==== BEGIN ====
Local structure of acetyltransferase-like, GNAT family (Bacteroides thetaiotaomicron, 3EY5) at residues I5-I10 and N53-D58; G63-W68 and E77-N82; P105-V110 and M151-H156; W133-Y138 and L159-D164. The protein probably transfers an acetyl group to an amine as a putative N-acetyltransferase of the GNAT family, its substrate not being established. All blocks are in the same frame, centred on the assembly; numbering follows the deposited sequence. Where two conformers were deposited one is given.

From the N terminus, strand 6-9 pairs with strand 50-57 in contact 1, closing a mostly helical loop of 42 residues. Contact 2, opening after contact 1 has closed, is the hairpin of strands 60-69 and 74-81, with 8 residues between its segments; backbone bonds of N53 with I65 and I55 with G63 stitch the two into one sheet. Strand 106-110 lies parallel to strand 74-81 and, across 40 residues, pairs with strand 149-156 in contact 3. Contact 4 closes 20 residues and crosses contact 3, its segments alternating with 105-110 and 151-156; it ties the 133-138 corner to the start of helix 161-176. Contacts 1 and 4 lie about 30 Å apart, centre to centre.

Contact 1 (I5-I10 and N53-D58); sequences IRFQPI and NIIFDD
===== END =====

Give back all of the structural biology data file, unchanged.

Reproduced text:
Local structure of acetyltransferase-like, GNAT family (Bacteroides thetaiotaomicron, 3EY5) at residues I5-I10 and N53-D58; G63-W68 and E77-N82; P105-V110 and M151-H156; W133-Y138 and L159-D164. The protein probably transfers an acetyl group to an amine as a putative N-acetyltransferase of the GNAT family, its substrate not being established. All blocks are in the same frame, centred on the assembly; numbering follows the deposited sequence. Where two conformers were deposited one is given.

From the N terminus, strand 6-9 pairs with strand 50-57 in contact 1, closing a mostly helical loop of 42 residues. Contact 2, opening after contact 1 has closed, is the hairpin of strands 60-69 and 74-81, with 8 residues between its segments; backbone bonds of N53 with I65 and I55 with G63 stitch the two into one sheet. Strand 106-110 lies parallel to strand 74-81 and, across 40 residues, pairs with strand 149-156 in contact 3. Contact 4 closes 20 residues and crosses contact 3, its segments alternating with 105-110 and 151-156; it ties the 133-138 corner to the start of helix 161-176. Contacts 1 and 4 lie about 30 Å apart, centre to centre.

Contact 1 (I5-I10 and N53-D58); sequences IRFQPI and NIIFDD